Deploy a high availability Kubernetes cluster on Azure Stack Hub

This article will show you how to build a highly available Kubernetes cluster environment, deployed on multiple Azure Stack Hub instances, in different physical locations.

In this solution deployment guide, you learn how to:

  • Download and prepare the AKS Engine
  • Connect to the AKS Engine Helper VM
  • Deploy a Kubernetes cluster
  • Connect to the Kubernetes cluster
  • Connect Azure Pipelines to Kubernetes cluster
  • Configure monitoring
  • Deploy application
  • Autoscale application
  • Configure Traffic Manager
  • Upgrade Kubernetes
  • Scale Kubernetes


Hybrid pillars Microsoft Azure Stack Hub is an extension of Azure. Azure Stack Hub brings the agility and innovation of cloud computing to your on-premises environment, enabling the only hybrid cloud that allows you to build and deploy hybrid apps anywhere.

The article Hybrid app design considerations reviews pillars of software quality (placement, scalability, availability, resiliency, manageability, and security) for designing, deploying, and operating hybrid apps. The design considerations assist in optimizing hybrid app design, minimizing challenges in production environments.


Before getting started with this deployment guide, make sure you:

Download and prepare AKS Engine

AKS Engine is a binary that can be used from any Windows or Linux host that can reach the Azure Stack Hub Azure Resource Manager endpoints. This guide describes deploying a new Linux (or Windows) VM on Azure Stack Hub. It will be used later when AKS Engine deploys the Kubernetes clusters.


You can also use an existing Windows or Linux VM to deploy a Kubernetes cluster on Azure Stack Hub using AKS Engine.

The step-by-step process and requirements for AKS Engine are documented here:

AKS Engine is a helper tool to deploy and operate (unmanaged) Kubernetes clusters (in Azure and Azure Stack Hub).

The details and differences of AKS Engine on Azure Stack Hub are described here:

The sample environment will use Terraform to automate the deployment of the AKS Engine VM. You can find the details and code in the companion GitHub repo.

The result of this step is a new resource group on Azure Stack Hub that contains the AKS Engine helper VM and related resources:

AKS Engine VM Resources in Azure Stack Hub


If you have to deploy AKS Engine in a disconnected air-gapped environment, review Disconnected Azure Stack Hub Instances to learn more.

In the next step, we'll use the newly deployed AKS Engine VM to deploy a Kubernetes cluster.

Connect to the AKS Engine helper VM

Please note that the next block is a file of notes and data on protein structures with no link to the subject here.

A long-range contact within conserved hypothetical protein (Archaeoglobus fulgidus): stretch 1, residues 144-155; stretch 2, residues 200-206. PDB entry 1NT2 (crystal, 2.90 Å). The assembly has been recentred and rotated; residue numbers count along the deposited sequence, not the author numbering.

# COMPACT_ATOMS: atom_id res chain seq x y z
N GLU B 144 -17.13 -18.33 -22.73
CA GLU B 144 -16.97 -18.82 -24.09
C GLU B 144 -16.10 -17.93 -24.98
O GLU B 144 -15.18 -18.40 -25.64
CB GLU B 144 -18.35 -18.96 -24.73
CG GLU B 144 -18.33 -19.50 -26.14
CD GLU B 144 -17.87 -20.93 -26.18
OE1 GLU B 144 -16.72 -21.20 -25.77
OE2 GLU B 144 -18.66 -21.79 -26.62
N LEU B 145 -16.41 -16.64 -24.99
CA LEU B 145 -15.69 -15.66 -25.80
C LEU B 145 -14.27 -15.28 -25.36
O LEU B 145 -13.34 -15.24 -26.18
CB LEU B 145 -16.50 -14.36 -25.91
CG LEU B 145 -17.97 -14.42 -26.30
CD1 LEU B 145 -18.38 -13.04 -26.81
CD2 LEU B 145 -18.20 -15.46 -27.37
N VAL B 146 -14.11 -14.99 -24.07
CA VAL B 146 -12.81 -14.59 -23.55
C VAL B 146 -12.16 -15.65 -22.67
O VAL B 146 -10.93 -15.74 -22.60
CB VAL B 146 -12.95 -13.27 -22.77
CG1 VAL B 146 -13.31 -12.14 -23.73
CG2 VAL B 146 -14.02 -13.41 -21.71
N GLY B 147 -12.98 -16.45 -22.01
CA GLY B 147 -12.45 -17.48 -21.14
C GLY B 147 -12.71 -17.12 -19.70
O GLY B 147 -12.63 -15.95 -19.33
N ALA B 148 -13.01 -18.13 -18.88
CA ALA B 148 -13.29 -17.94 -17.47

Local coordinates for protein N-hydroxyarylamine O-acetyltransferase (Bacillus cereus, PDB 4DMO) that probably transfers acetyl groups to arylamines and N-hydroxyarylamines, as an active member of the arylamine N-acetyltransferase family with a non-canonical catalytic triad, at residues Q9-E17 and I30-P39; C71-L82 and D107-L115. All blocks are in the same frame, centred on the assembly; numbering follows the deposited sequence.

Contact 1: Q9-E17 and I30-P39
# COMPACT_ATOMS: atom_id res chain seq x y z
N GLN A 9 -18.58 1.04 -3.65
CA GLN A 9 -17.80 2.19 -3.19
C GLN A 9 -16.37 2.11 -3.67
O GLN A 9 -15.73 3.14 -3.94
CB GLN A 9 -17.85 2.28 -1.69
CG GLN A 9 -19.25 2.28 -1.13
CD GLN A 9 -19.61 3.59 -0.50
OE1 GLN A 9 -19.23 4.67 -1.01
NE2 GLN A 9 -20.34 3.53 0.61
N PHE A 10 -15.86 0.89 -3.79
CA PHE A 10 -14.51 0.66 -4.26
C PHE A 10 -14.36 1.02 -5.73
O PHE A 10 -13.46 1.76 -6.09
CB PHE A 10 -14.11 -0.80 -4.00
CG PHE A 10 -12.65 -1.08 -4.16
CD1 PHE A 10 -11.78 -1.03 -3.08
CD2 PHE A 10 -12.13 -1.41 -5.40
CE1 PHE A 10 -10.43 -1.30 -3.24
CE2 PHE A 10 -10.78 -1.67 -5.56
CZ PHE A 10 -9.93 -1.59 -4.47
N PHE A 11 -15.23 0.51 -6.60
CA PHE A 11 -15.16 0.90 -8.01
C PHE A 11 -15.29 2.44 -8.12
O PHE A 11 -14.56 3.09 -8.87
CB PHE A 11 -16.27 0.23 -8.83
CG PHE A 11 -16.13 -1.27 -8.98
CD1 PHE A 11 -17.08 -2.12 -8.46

First you must connect to the previously created AKS Engine helper VM.

The VM should have a Public IP Address and should be accessible via SSH (Port 22/TCP).

AKS Engine VM Overview page


You can use a tool of your choice like MobaXterm, puTTY or PowerShell in Windows 10 to connect to a Linux VM using SSH.

ssh <username>@<ipaddress>

After connecting, run the command aks-engine. Go to Supported AKS Engine Versions to learn more about the AKS Engine and Kubernetes versions.

aks-engine command line example

Deploy a Kubernetes cluster

The AKS Engine helper VM itself hasn't created a Kubernetes cluster on our Azure Stack Hub, yet. Creating the cluster is the first action to take in the AKS Engine helper VM.

The step-by-step process is documented here:

The end result of the aks-engine deploy command and the preparations in the previous steps is a fully featured Kubernetes cluster deployed into the tenant space of the first Azure Stack Hub instance. The cluster itself consists of Azure IaaS components like VMs, load balancers, VNets, disks, and so on.

Cluster IaaS components Azure Stack Hub portal

  1. Azure load balancer (K8s API Endpoint) 2) Worker Nodes (Agent Pool) 3) Master Nodes

The cluster is now up-and-running and in the next step we'll connect to it.

Connect to the Kubernetes cluster

You can now connect to the previously created Kubernetes cluster, either via SSH (using the SSH key specified as part of the deployment) or via kubectl (recommended). The Kubernetes command-line tool kubectl is available for Windows, Linux, and macOS here. It's already pre-installed and configured on the master nodes of our cluster:

ssh azureuser@<k8s-master-lb-ip>

Execute kubectl on master node

It's not recommended to use the master node as a jumpbox for administrative tasks. The kubectl configuration is stored in .kube/config on the master node(s) as well as on the AKS Engine VM. You can copy the configuration to an admin machine with connectivity to the Kubernetes cluster and use the kubectl command there. The .kube/config file is also used later to configure a service connection in Azure Pipelines.


Keep these files secure because they contain the credentials for your Kubernetes cluster. An attacker with access to the file has enough information to gain administrator access to it. All actions that are done using the initial .kube/config file are done using a cluster-admin account.

You can now try various commands using kubectl to check the status of your cluster. Here are example commands: